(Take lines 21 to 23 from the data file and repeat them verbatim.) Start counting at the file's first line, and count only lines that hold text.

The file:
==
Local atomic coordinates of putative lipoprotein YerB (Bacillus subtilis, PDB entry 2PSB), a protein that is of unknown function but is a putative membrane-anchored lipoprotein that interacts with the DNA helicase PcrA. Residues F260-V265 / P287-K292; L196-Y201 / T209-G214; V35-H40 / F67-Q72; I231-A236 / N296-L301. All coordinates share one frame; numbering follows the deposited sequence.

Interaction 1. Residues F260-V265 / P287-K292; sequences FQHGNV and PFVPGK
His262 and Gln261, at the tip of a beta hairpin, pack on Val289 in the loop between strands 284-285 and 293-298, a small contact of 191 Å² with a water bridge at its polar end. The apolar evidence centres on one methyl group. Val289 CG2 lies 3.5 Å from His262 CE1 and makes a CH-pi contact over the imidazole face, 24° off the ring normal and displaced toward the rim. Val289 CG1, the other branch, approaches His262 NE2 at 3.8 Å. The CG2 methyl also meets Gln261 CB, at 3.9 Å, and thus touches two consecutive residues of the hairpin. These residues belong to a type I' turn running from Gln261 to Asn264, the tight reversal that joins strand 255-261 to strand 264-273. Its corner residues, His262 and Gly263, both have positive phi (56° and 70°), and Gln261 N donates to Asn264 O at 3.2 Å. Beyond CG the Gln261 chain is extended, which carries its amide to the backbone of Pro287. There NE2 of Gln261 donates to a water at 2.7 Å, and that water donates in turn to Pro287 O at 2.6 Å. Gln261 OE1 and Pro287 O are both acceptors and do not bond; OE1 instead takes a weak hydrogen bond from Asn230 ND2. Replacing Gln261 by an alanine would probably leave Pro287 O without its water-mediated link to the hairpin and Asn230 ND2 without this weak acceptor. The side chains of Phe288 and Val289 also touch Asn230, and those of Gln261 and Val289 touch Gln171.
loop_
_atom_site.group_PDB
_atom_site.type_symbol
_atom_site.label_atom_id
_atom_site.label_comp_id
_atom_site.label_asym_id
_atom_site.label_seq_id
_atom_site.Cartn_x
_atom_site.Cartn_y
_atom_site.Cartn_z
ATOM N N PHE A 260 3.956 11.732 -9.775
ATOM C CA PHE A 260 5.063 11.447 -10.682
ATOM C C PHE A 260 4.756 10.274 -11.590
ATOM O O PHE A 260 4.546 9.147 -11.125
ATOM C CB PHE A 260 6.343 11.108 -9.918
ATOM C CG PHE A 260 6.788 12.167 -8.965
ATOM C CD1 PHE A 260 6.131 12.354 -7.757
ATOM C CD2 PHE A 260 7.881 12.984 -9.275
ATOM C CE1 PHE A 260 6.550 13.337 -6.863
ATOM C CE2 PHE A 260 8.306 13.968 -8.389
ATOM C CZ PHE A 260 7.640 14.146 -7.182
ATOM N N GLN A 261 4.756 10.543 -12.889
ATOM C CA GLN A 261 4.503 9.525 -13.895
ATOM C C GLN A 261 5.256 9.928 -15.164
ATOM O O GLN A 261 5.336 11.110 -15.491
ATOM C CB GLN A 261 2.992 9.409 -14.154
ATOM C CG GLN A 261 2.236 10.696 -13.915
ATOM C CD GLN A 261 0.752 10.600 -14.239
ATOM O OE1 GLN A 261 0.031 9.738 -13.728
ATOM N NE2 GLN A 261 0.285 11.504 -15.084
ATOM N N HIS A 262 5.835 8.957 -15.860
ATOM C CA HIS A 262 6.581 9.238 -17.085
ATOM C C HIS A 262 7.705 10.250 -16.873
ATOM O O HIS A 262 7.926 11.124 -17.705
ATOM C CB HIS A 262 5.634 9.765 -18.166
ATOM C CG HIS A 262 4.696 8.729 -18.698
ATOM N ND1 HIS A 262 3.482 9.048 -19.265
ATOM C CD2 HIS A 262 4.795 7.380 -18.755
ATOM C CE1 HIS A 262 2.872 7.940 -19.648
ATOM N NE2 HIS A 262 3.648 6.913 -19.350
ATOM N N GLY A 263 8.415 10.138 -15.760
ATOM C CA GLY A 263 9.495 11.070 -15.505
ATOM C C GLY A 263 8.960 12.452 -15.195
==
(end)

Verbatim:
ATOM C CD2 PHE A 260 7.881 12.984 -9.275
ATOM C CE1 PHE A 260 6.550 13.337 -6.863
ATOM C CE2 PHE A 260 8.306 13.968 -8.389